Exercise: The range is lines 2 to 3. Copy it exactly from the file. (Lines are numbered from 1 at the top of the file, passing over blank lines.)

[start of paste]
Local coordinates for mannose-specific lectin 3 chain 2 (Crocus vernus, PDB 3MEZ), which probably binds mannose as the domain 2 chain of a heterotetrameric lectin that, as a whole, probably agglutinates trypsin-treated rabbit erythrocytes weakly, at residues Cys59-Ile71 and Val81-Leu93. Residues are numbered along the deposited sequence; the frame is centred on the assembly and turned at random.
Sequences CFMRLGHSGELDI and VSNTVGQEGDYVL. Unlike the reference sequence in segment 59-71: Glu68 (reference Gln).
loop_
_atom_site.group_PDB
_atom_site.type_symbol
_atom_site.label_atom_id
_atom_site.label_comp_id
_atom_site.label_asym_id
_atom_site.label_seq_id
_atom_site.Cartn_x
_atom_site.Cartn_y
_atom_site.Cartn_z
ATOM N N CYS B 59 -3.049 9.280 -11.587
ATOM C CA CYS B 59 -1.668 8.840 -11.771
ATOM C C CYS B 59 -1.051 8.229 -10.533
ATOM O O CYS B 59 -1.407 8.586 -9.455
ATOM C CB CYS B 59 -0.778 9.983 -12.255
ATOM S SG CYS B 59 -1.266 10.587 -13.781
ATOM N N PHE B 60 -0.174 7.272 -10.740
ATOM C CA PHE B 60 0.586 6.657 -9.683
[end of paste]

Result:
Sequences CFMRLGHSGELDI and VSNTVGQEGDYVL. Unlike the reference sequence in segment 59-71: Glu68 (reference Gln).
loop_